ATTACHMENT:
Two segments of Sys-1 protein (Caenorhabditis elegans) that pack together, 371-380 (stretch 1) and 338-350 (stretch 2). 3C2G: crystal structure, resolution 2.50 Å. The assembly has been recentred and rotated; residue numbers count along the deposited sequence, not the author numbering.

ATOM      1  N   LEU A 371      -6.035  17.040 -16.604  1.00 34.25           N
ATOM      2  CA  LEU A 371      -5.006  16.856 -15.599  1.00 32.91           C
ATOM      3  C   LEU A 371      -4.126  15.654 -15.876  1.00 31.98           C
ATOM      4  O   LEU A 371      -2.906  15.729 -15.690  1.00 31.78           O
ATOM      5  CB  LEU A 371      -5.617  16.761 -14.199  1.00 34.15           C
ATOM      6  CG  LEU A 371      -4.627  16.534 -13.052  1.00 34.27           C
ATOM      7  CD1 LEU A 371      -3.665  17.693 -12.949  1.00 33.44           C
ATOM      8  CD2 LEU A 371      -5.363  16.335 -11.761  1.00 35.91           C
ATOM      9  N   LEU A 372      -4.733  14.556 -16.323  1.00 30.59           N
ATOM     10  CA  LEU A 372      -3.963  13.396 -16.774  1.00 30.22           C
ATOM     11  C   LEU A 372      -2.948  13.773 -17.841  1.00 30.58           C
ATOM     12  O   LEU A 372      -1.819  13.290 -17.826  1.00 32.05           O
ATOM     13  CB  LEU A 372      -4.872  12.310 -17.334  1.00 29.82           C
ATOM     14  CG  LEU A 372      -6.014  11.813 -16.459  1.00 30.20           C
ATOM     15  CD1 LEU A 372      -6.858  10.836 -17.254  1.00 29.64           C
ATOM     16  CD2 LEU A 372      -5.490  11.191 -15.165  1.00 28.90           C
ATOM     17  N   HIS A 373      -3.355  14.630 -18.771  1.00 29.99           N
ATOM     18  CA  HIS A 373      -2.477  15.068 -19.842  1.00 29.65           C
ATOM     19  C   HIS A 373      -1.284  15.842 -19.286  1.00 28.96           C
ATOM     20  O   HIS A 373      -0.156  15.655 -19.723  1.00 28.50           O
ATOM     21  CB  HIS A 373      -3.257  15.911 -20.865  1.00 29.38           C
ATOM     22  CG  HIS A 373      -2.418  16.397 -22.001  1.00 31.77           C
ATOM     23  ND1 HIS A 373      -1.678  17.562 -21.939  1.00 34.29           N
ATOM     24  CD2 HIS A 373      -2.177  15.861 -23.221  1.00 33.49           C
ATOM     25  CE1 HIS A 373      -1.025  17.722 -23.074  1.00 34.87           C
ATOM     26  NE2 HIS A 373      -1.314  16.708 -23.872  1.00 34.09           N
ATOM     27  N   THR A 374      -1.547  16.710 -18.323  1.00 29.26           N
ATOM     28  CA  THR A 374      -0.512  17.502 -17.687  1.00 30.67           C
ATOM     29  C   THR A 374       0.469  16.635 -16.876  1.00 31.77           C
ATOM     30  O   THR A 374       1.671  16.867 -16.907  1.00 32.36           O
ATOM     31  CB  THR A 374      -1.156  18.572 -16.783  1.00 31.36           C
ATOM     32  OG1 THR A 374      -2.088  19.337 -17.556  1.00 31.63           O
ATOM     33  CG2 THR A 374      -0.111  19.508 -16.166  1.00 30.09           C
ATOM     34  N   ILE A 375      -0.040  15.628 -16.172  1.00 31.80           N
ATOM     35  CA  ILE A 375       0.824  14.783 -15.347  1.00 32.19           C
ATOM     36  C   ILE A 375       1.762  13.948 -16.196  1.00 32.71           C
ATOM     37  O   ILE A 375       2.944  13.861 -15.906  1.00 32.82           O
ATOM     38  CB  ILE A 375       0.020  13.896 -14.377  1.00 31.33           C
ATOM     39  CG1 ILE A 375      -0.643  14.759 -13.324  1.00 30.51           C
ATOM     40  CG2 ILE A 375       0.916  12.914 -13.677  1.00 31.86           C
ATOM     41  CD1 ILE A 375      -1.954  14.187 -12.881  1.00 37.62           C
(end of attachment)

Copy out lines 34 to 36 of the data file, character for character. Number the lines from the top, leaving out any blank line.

ATOM     33  CG2 THR A 374      -0.111  19.508 -16.166  1.00 30.09           C
ATOM     34  N   ILE A 375      -0.040  15.628 -16.172  1.00 31.80           N
ATOM     35  CA  ILE A 375       0.824  14.783 -15.347  1.00 32.19           C